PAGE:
Welcome to my website!  I am a fifth-year Ph.D. student in political science at Stanford University.  My research explores how incentives of politicians, industries, and individuals shape environmental politics.  I seek to integrate relevant techniques from political science, engineering, earth systems, computer science, and other disciplines to illuminate the problems of energy and the environment.  My works have appeared in the Journal of Cleaner Production and have won best paper/essay awards from the American Political Science Association, the Southern Political Science Association, and the Carnegie Council for Ethics in International Affairs.
My book-style dissertation theorizes and illuminates a critical, new determinant for environmental policy implementation: local political tenure cycles. I extend the political business cycle approach to delve into how career incentives of local political leaders influence their prioritization of multiple – some of which are complementary while others are contradictory – policy targets and implementation. Using remote sensing, observational data, and qualitative fieldwork, I find that political tenures of prefectural leaders in China during 2000 – 2010 foster what I call a “political pollution cycle,” where local political leaders time economic activities strategically so that the delivery of economic achievements bodes well for their career advancement, but at the same time contributes unintentionally to air pollution at considerable human costs. I scrutinize various measures to break such cycles across China and test the external validity of my theory with evidence from the United States and Mexico using textual analysis and other techniques.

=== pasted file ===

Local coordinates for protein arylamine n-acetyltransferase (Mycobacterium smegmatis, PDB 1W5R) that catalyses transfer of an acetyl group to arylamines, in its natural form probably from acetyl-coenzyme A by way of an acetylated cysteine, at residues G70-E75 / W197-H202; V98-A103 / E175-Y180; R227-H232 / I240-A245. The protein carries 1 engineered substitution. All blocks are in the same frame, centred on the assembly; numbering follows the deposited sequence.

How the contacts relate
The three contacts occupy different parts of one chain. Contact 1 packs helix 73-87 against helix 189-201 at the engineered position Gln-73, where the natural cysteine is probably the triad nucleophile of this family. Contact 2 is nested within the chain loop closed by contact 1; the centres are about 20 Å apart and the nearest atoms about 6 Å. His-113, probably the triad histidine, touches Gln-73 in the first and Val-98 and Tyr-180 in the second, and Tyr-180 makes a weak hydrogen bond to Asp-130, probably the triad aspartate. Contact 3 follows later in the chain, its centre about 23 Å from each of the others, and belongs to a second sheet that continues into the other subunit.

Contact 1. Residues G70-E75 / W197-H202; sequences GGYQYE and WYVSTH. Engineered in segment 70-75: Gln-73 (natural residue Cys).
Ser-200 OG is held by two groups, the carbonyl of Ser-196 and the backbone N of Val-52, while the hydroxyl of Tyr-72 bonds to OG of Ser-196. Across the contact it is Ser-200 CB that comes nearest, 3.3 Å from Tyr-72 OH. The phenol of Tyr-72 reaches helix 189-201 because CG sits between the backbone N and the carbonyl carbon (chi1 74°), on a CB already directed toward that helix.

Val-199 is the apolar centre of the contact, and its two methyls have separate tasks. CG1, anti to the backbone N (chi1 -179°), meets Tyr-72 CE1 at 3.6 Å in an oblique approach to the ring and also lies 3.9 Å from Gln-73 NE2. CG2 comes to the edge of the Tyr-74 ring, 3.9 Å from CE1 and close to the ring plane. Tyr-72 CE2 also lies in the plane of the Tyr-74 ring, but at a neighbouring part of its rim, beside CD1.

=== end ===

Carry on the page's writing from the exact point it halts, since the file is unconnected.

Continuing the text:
My graduate research and studies have been very generously funded by the Department of Political Science, Freeman Spogli Institute for International Studies, Stanford China Center, Stanford Center for International DevelopmentSchool of Humanities and Sciences, and Bill Lane Center for the American West at Stanford University, as well as by the Horowitz Foundation for Social Policy (featured in Stanford News).
I hold an M.S. in Civil & Environmental Engineering, with a concentration in atmosphere and energy, from Stanford University. Before coming to Stanford, I graduated Phi Beta Kappa from Swarthmore College with concentrations in political science and environmental studies in 2012. In 2010, while interning at the U.S.-China Energy Cooperation Program, I helped organize the first U.S.-China Energy Efficiency Forum and the first U.S.-China Renewable Energy Forum.